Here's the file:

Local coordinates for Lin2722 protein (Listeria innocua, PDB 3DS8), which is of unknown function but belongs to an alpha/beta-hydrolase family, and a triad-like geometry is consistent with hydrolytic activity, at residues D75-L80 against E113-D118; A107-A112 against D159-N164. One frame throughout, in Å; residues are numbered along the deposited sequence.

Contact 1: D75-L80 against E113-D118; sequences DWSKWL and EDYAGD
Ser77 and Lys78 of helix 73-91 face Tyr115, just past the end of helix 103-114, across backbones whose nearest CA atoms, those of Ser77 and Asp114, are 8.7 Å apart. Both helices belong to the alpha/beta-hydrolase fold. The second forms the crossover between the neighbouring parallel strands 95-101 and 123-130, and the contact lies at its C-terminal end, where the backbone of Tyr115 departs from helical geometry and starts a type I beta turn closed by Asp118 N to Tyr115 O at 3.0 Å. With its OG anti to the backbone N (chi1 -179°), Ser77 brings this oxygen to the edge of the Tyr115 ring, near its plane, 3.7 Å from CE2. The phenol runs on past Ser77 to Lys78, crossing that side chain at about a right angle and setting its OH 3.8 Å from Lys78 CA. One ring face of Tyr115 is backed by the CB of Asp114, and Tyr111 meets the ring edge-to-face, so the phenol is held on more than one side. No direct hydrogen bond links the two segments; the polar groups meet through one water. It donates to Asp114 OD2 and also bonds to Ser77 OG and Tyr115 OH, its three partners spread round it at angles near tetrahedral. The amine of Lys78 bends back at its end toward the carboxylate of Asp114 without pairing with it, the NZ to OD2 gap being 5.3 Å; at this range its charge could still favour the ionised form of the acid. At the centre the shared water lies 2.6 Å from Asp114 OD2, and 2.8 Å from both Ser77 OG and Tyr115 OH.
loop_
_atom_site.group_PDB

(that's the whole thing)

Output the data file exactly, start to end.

Local coordinates for Lin2722 protein (Listeria innocua, PDB 3DS8), which is of unknown function but belongs to an alpha/beta-hydrolase family, and a triad-like geometry is consistent with hydrolytic activity, at residues D75-L80 against E113-D118; A107-A112 against D159-N164. One frame throughout, in Å; residues are numbered along the deposited sequence.

Contact 1: D75-L80 against E113-D118; sequences DWSKWL and EDYAGD
Ser77 and Lys78 of helix 73-91 face Tyr115, just past the end of helix 103-114, across backbones whose nearest CA atoms, those of Ser77 and Asp114, are 8.7 Å apart. Both helices belong to the alpha/beta-hydrolase fold. The second forms the crossover between the neighbouring parallel strands 95-101 and 123-130, and the contact lies at its C-terminal end, where the backbone of Tyr115 departs from helical geometry and starts a type I beta turn closed by Asp118 N to Tyr115 O at 3.0 Å. With its OG anti to the backbone N (chi1 -179°), Ser77 brings this oxygen to the edge of the Tyr115 ring, near its plane, 3.7 Å from CE2. The phenol runs on past Ser77 to Lys78, crossing that side chain at about a right angle and setting its OH 3.8 Å from Lys78 CA. One ring face of Tyr115 is backed by the CB of Asp114, and Tyr111 meets the ring edge-to-face, so the phenol is held on more than one side. No direct hydrogen bond links the two segments; the polar groups meet through one water. It donates to Asp114 OD2 and also bonds to Ser77 OG and Tyr115 OH, its three partners spread round it at angles near tetrahedral. The amine of Lys78 bends back at its end toward the carboxylate of Asp114 without pairing with it, the NZ to OD2 gap being 5.3 Å; at this range its charge could still favour the ionised form of the acid. At the centre the shared water lies 2.6 Å from Asp114 OD2, and 2.8 Å from both Ser77 OG and Tyr115 OH.
loop_
_atom_site.group_PDB